Borobudur is a solid jewel in the province of Central Java. This temple complex is considered to be the oldest among the Buddhist shrines. About the colossal size of the structure is not worth mentioning! Borobudur vividly illustrates the proverb: “better to see once than hear a hundred times”. The temple is recognized as an example of Indonesian medieval architecture and therefore since 1991 it is included in the list of World Heritage Sites under No. 522.
Save money on your trip!
Borobudur rises in one of the picturesque regions of the island of Java, the sacred valley of Kebu, 40 km from Yogyakarta. The discovery of the temple is reminiscent of the plot of an Indiana Jones adventure novel. For a long time Borobudur was hidden under the volcanic ash among the dense jungles of Java and has seen the light again only at the beginning of the XIX century. Now the Buddhist “stone lotus” – one of the most popular attractions in Indonesia.
The origin of the name of the temple is still a mystery and gives rise to new hypotheses. The first version suggests that the word “borobudur” came from a forgotten dialect of the Indonesian language and means “Thousand Buddhas”. The second theory says: “boro” is the name of the territory, “boudur” is translated as “antiquity”. Accordingly, the name of the Buddhist temple means “ancient territory”. The third version is the most logical: the word “boro” is the name of a complex of monasteries, but “boudur” is a modified form of the Balinese adverb “beduhur” – “above”.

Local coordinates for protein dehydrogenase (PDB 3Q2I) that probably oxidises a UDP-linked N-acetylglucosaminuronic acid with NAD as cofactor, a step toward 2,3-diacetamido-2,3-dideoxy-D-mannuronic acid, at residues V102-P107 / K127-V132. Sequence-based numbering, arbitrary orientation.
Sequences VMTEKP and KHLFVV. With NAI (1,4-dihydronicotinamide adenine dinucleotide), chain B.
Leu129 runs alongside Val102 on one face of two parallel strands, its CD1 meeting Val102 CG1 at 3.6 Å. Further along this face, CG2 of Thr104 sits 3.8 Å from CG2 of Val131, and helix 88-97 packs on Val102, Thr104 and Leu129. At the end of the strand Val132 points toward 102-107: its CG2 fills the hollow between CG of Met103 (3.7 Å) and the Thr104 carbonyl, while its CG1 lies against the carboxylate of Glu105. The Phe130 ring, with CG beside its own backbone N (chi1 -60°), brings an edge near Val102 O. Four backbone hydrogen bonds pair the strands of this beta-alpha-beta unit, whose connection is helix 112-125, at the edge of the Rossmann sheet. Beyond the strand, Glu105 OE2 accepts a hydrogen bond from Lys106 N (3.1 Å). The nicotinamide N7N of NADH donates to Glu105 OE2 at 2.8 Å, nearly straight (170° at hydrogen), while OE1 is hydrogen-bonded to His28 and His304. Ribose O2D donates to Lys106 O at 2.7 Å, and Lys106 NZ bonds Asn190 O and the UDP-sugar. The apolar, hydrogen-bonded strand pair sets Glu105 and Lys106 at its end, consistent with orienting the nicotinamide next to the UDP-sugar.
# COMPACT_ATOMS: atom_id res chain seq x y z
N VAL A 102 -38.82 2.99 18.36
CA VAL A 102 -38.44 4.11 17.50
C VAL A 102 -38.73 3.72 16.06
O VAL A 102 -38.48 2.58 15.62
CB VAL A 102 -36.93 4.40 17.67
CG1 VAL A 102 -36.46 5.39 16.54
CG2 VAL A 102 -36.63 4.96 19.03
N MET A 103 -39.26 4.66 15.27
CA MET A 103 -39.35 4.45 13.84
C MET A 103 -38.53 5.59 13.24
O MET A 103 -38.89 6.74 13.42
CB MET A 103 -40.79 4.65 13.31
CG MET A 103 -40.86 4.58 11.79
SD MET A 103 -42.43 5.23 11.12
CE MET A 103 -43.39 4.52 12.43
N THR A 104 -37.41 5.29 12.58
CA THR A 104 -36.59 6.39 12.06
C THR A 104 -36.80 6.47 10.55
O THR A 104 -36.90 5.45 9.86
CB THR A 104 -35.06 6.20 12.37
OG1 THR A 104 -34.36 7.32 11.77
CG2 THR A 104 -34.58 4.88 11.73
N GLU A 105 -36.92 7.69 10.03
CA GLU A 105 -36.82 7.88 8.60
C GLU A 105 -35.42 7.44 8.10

History of Borobudur
Documentary sources have not preserved accurate information about the period affected by the construction of the temple complex. The era was established tentatively, based on the results of comparing the carved reliefs of the hidden foot of Borobudur and inscriptions found in the royal charters of the VIII-IX centuries. It is likely that the first stone of the temple was laid in 800, when power over the Mataram kingdom was in the hands of the Sailendra dynasty. The construction supposedly dragged on for 75 years.